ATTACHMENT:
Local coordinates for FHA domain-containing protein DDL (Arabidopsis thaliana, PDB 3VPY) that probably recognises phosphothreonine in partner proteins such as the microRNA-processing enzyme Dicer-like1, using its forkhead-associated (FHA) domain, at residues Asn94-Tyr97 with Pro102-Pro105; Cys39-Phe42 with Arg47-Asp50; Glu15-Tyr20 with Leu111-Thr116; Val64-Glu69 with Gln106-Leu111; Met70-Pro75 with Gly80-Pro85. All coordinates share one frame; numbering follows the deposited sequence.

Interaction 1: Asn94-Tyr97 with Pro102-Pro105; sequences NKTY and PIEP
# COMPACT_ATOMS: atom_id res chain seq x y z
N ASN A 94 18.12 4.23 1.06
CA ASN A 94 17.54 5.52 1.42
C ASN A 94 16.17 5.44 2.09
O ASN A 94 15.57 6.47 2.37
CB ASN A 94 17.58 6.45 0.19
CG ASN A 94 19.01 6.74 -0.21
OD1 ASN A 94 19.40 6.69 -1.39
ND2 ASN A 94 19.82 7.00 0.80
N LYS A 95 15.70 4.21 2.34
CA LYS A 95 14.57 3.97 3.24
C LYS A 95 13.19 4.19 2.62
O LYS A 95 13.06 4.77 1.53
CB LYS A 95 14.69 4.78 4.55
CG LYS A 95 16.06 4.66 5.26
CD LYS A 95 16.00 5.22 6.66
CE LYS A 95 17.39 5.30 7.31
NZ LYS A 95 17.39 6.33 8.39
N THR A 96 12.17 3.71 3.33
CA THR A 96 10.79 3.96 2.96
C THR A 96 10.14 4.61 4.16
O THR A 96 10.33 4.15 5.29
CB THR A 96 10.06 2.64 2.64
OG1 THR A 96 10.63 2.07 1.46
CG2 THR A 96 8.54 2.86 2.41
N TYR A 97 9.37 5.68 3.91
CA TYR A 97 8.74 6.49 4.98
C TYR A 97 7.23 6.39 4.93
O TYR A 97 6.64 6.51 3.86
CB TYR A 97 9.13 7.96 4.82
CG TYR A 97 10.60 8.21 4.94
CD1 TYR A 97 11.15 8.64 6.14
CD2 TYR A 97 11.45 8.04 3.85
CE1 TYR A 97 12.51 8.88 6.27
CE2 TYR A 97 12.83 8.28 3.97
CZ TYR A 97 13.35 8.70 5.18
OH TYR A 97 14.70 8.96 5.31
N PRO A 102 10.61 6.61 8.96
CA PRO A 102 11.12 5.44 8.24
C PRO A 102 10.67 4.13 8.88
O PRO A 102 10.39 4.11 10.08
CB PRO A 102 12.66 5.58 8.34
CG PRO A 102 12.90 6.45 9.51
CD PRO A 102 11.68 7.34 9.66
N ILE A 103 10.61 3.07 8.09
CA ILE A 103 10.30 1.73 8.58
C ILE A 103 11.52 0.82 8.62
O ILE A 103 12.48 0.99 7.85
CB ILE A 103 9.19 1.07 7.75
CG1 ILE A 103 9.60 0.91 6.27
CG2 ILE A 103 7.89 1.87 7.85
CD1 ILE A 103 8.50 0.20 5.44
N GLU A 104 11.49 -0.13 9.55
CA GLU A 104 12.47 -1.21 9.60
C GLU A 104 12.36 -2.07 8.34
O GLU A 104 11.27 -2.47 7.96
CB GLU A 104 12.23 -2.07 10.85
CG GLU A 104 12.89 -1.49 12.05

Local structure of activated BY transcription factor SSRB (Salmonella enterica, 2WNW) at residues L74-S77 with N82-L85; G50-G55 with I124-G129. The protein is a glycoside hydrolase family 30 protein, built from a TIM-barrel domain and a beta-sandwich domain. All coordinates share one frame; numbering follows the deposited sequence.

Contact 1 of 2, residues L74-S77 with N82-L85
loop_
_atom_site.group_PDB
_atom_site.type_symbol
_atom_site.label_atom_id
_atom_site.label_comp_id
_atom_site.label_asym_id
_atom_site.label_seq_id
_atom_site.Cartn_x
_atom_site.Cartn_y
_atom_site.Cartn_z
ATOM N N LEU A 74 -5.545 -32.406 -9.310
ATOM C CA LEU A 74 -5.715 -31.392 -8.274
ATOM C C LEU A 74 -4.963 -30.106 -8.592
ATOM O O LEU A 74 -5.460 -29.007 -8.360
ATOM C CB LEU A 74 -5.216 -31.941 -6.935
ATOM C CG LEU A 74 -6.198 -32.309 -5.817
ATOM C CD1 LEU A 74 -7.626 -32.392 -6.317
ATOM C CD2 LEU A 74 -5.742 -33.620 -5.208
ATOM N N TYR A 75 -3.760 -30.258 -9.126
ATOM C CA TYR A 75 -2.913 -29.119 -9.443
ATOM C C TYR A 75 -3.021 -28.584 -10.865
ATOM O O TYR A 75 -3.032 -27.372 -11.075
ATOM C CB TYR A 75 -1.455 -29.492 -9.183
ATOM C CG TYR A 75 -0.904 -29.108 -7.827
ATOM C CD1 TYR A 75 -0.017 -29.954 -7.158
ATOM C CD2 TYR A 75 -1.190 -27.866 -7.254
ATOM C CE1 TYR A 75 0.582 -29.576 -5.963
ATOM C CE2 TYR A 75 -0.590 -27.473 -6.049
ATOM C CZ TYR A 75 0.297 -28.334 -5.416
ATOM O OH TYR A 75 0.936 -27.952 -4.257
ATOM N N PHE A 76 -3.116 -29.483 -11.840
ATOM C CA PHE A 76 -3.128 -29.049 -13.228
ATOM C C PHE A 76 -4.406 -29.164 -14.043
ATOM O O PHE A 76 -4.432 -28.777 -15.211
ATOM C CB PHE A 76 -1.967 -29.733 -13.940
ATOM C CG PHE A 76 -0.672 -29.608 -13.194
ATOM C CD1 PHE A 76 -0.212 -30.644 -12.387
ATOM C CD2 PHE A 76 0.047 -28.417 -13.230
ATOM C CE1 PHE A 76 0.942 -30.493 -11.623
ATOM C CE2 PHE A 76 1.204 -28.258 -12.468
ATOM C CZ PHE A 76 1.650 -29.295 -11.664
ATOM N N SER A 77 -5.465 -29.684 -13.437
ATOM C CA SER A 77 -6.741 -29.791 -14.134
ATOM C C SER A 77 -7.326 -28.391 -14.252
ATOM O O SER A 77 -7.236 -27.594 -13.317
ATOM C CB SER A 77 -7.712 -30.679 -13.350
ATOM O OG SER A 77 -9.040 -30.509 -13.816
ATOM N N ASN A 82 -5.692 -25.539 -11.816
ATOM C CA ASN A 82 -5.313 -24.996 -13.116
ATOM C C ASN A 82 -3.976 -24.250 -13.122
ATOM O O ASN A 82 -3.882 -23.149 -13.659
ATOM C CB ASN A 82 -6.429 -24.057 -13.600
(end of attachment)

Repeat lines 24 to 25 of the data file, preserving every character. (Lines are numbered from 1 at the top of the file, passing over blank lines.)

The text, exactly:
O THR A 96 10.33 4.15 5.29
CB THR A 96 10.06 2.64 2.64